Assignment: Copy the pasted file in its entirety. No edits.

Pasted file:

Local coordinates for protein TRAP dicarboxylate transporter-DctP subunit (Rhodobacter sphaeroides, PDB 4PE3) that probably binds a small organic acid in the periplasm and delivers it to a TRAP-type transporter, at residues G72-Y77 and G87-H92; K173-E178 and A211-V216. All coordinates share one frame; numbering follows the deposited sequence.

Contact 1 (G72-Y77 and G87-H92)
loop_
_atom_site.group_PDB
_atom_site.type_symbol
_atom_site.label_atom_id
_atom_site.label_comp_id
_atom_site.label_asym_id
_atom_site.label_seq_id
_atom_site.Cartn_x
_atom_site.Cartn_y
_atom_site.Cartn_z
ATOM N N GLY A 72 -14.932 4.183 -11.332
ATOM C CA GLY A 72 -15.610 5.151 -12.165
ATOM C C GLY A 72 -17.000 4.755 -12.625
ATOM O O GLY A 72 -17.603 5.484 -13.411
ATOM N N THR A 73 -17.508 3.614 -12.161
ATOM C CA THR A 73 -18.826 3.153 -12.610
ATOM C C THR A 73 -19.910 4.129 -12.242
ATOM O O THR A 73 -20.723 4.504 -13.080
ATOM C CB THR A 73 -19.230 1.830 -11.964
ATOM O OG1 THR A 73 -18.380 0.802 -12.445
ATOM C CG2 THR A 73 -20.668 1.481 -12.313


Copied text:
Local coordinates for protein TRAP dicarboxylate transporter-DctP subunit (Rhodobacter sphaeroides, PDB 4PE3) that probably binds a small organic acid in the periplasm and delivers it to a TRAP-type transporter, at residues G72-Y77 and G87-H92; K173-E178 and A211-V216. All coordinates share one frame; numbering follows the deposited sequence.

Contact 1 (G72-Y77 and G87-H92)
loop_
_atom_site.group_PDB
_atom_site.type_symbol
_atom_site.label_atom_id
_atom_site.label_comp_id
_atom_site.label_asym_id
_atom_site.label_seq_id
_atom_site.Cartn_x
_atom_site.Cartn_y
_atom_site.Cartn_z
ATOM N N GLY A 72 -14.932 4.183 -11.332
ATOM C CA GLY A 72 -15.610 5.151 -12.165
ATOM C C GLY A 72 -17.000 4.755 -12.625
ATOM O O GLY A 72 -17.603 5.484 -13.411
ATOM N N THR A 73 -17.508 3.614 -12.161
ATOM C CA THR A 73 -18.826 3.153 -12.610
ATOM C C THR A 73 -19.910 4.129 -12.242
ATOM O O THR A 73 -20.723 4.504 -13.080
ATOM C CB THR A 73 -19.230 1.830 -11.964
ATOM O OG1 THR A 73 -18.380 0.802 -12.445
ATOM C CG2 THR A 73 -20.668 1.481 -12.313